Mental Health Care Must be Essential Part of COVID-19 Response: UN

The United Nations is calling for mental health care to be given to millions of people suffering psychological distress from fear, loneliness, economic upheaval and any abuse triggered by the COVID-19 pandemic. A U.N. policy brief, “COVID-19 and the Need for Action on Mental Health,” issued by U.N. Secretary-General Antonio Guterres, explores the issues brought on by the crisis and offers recommendations.

National surveys carried out this year reveal widespread prevalence of distress in populations, with levels as high as 35 percent in China, 60 percent in Iran and 45 percent in the United States. Similar studies among health care workers find anxiety levels have risen an average of 45 percent in countries such as Canada, China and Pakistan.

Devora Kestel, director of the World Health Organization’s Department of Mental Health and Substance Use, said measures must be taken now to protect and promote care for such existing conditions.

“This is something that needs to be done in the middle of the crisis so that we can prevent things to become worse in the near future,” Kesel said. “We are all witnessing in every country of the world the risk of an economic turmoil that will affect people.”

Kestel said mental health problems have surged during similar economic crises in the past, leading to high rates of suicide.

One of the major recommendations in the U.N. secretary-general’s policy brief is to ensure mental health and psychosocial support are widely available in any emergency.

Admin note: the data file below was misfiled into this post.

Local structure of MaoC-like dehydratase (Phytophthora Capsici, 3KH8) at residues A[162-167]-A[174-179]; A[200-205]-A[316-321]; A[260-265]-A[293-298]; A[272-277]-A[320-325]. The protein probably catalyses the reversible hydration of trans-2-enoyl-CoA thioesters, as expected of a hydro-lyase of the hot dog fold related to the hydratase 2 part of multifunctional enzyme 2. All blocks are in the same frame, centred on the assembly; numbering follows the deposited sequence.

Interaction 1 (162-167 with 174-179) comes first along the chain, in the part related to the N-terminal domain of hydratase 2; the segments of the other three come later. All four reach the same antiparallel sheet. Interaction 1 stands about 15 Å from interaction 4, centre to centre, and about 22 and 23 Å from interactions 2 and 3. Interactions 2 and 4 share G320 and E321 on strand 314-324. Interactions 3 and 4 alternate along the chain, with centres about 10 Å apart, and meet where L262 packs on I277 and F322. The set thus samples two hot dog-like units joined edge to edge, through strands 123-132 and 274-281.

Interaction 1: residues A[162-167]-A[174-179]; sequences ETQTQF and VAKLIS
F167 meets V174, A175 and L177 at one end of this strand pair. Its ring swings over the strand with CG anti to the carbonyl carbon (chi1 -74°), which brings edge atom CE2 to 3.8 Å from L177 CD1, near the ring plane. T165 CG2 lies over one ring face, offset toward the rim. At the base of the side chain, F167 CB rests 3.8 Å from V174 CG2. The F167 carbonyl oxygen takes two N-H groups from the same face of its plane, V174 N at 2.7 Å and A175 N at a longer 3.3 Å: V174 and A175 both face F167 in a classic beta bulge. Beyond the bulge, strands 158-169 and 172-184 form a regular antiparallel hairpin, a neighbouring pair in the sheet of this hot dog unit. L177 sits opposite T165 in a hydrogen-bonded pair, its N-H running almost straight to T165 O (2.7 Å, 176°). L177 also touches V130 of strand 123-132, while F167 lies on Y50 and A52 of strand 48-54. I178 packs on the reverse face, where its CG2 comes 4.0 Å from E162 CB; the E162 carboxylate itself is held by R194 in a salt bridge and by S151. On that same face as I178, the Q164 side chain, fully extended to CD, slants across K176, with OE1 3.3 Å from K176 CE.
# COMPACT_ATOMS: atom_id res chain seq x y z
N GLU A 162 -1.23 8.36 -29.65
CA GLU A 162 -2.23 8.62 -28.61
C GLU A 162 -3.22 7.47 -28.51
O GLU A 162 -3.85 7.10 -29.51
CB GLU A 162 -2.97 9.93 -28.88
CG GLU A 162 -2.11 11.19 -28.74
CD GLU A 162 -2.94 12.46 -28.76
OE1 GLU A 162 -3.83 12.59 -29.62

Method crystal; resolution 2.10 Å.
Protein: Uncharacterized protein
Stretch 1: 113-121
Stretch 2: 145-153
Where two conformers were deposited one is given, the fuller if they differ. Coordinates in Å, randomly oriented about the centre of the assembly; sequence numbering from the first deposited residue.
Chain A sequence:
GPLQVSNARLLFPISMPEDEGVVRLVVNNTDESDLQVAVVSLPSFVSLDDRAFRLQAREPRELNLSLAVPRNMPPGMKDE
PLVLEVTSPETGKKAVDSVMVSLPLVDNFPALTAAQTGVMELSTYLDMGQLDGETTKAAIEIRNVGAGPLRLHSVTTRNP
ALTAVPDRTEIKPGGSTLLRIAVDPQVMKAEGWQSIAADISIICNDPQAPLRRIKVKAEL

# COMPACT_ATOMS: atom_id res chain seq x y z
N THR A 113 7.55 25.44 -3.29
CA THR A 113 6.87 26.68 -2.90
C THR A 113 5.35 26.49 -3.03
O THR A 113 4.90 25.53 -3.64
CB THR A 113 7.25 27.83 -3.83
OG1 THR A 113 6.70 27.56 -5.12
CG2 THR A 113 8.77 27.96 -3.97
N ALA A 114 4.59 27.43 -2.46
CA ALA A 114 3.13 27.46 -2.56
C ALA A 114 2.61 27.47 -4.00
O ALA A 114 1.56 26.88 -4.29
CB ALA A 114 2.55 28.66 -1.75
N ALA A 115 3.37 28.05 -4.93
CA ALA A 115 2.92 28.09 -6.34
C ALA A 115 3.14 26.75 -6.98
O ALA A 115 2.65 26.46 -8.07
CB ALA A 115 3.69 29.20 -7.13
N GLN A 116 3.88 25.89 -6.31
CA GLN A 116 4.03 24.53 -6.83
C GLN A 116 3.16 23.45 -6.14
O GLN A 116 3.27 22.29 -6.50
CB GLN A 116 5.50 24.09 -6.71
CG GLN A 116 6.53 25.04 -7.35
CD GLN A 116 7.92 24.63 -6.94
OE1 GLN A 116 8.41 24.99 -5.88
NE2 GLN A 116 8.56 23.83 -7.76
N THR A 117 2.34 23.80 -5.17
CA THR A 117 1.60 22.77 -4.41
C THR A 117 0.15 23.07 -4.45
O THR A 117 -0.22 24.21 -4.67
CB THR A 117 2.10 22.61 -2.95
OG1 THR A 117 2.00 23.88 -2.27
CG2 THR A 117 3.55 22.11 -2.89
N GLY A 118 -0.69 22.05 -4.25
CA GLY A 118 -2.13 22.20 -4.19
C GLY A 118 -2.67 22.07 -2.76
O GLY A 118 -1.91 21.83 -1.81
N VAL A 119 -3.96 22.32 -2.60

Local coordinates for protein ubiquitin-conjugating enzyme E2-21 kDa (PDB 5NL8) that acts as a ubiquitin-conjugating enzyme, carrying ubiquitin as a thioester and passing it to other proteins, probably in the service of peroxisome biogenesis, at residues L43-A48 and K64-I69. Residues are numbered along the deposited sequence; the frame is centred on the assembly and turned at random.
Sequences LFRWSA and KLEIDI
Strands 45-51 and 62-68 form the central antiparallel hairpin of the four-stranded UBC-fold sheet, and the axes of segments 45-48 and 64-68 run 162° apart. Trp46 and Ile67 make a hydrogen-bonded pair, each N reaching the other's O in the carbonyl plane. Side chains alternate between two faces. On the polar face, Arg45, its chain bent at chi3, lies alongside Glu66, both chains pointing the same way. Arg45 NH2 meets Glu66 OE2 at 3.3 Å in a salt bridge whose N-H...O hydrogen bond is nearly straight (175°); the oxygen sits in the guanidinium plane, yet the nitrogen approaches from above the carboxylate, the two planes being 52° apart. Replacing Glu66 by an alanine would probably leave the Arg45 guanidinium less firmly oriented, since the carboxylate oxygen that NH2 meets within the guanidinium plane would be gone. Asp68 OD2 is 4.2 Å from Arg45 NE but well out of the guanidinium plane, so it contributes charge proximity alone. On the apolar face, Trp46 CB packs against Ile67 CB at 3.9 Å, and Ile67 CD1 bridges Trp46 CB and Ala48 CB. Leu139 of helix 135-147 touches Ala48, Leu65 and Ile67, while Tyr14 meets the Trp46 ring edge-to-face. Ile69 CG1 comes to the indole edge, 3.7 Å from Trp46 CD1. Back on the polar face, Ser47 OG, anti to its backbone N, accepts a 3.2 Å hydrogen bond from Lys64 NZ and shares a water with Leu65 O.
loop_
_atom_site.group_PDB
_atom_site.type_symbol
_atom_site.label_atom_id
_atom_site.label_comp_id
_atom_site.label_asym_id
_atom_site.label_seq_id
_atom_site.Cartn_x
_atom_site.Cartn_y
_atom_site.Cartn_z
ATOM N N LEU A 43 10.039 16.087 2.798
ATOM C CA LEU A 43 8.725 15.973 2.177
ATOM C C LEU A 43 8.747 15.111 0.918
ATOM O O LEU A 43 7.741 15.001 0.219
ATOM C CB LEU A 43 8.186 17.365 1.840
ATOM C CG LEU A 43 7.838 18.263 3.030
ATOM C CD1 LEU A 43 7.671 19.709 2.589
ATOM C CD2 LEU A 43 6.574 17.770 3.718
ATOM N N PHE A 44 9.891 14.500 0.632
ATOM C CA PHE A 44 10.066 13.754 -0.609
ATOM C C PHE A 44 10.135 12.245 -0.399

What may be feasible in rich countries may not be possible in the developing world. For example, WHO noted one in five people in South Sudan has a mental health condition, with only one professional available for every 4 million people.

Kestel told VOA that the WHO and other agencies have been working for years to strengthen the capacity of nonmental health professionals to provide care.

“We are promoting the modalities where the community, some community leaders or sectors within the community, such as traditional healers, in some context could receive the basic knowledge and training that is needed in order to provide care to those in need,” Kestel said.

The United Nations said psychological trauma will remain after COVID-19, the disease caused by the coronavirus, is gone. It urged nations to reform, strengthen and invest more money in their mental health care systems. It said these services will be needed to support societies as they recover from the terrible consequences of this life-changing event.

 

 

Source: Voice of America